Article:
"And if you tried to run something past them, chances are whoever is doing it would get caught, right?" muttered Breeze, sitting up. "So I take it you'd rather we do it than your own ponies?"

"Don't worry yourself, it's not because we think you're expendable. We can disguise the package, but anything that goes in through that road gets searched, unless they think they already know what's inside."

Gold spun the map around, letting them see an aerial view of the Town itself, and a slice of Fillydelphia running along one edge. The neighbourhood seemed to bulge out from the rest of the city, both a part of it, and apart from it. Once upon a time, maybe, it had been little more than a suburb, but now it had clearly grown into its own community.

"There's a company in the city that runs regular shipments in along the road. All above board, nice and legal, and always carried by the same two ponies. The shipment's always the same, about the same size as ours, maybe a little bigger, and the Pinheads don't mess with it, since they know the ponies who run it in."

Breeze scowled. "'Pinheads'?" It was the third time Gold had used the term, and no explanation seemed forthcoming.

"The police. 'Cause they're all unicorns." The earth pony mimed a horn at his forehead. "Pinheads, y'see? Now, if we can get back on track... We know the two delivery ponies won't willingly take our stuff through. If we tried to force it, they'd just rat us out to the Pinheads as soon as they hit the checkpoint. So we have you two take it through. You can make yourselves look like them, get past the checkpoint, deliver the package and get your flanks out of the as quick as. Nice and easy, eh?"

"Seems so," agreed Sun. "But if you want us to act well enough to bluff our way past a checkpoint, then we're going to have to watch them for at least a couple of days. Without being spotted."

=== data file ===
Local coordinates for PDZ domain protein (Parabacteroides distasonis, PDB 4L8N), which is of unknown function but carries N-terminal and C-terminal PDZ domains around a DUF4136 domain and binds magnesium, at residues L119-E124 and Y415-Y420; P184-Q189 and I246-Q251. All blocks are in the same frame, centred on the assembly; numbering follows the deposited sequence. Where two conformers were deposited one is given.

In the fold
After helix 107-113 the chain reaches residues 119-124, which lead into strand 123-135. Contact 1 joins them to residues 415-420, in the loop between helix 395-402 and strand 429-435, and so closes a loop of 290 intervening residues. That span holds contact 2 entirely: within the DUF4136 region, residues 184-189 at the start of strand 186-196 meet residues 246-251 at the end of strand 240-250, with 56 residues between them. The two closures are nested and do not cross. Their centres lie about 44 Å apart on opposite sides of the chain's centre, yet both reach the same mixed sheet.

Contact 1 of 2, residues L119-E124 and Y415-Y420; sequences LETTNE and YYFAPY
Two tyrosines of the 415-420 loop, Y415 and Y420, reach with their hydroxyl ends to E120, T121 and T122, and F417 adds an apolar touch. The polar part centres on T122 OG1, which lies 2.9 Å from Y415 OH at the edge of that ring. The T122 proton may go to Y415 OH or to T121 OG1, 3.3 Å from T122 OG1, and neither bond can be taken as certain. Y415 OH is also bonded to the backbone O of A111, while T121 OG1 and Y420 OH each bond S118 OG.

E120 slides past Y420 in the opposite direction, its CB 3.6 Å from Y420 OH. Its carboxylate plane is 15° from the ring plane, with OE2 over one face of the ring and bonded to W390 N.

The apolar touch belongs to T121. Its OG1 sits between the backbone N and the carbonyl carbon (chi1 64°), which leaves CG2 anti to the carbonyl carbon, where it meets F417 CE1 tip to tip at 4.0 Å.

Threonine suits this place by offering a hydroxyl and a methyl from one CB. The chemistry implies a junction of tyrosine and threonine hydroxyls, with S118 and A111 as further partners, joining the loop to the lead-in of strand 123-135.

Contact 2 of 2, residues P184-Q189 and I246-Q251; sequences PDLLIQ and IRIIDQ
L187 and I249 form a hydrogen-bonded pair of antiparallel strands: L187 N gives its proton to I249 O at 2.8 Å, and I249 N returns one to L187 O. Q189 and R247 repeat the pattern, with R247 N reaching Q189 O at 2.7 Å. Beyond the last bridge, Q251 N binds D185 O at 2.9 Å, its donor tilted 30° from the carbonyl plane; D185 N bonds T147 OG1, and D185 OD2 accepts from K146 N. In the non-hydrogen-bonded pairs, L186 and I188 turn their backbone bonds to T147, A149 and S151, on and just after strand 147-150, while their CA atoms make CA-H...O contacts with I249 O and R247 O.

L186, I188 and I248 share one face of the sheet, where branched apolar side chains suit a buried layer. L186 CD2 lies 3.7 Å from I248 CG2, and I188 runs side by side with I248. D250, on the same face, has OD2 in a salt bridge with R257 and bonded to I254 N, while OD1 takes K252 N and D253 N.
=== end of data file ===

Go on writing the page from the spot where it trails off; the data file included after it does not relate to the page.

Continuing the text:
"Pah, don't worry about that." Gold dismissed the notion with a short wave and a shaking head. "You only need to fool a couple of Pinheads at the boundary, and there ain't anyone on the inside who's gonna bother checking you. We'll give you a couple of things to say for that. Although..." He chewed at the inside of his cheek, eyes hooded in thought. "How long d'you boys need to get the shape down?"

The changelings shared a look and a shrug. "Ten seconds at most?" Sun guessed. "We'd have to be close to them, though. Close enough to see all the small details, scars, that sort of thing."

A slick smile spread across Gold's muzzle, and the threat of a chuckle made his shoulders twitch. "Well then, that's perfect, Sun! Ah, but we'll get to all that in a minute. First I gotta show you where to drop the goods."

He tapped the map once more, drawing their attention to the one main road running into Dragon Town. "Here's the way in. This is the checkpoint, but you'll see it from a mile away, so don't worry about that. You wanna come right up the main street, through the archway here, and come around the back of this building. I'll getcha a picture of it later. Now, once you're there you'll see the guy you're supposed to make the drop to. He's big and blue, pretty easy to spot, but we'll sort out a password before you go. Make sure he's the right guy, and not some Pinhead plant. Easy, no?"

Sun nodded, shared another look with Breeze, and nodded again. He traced a hoof along the route, then slid the map towards Breeze. The younger changeling did the same, stroking up and down the road, and gave another slow nod. It seemed simple enough.

"I'll walk you through it a couple of times, make sure it sticks, but you've got a couple of days to get it down. Meanwhile, there's a more important thing to get done."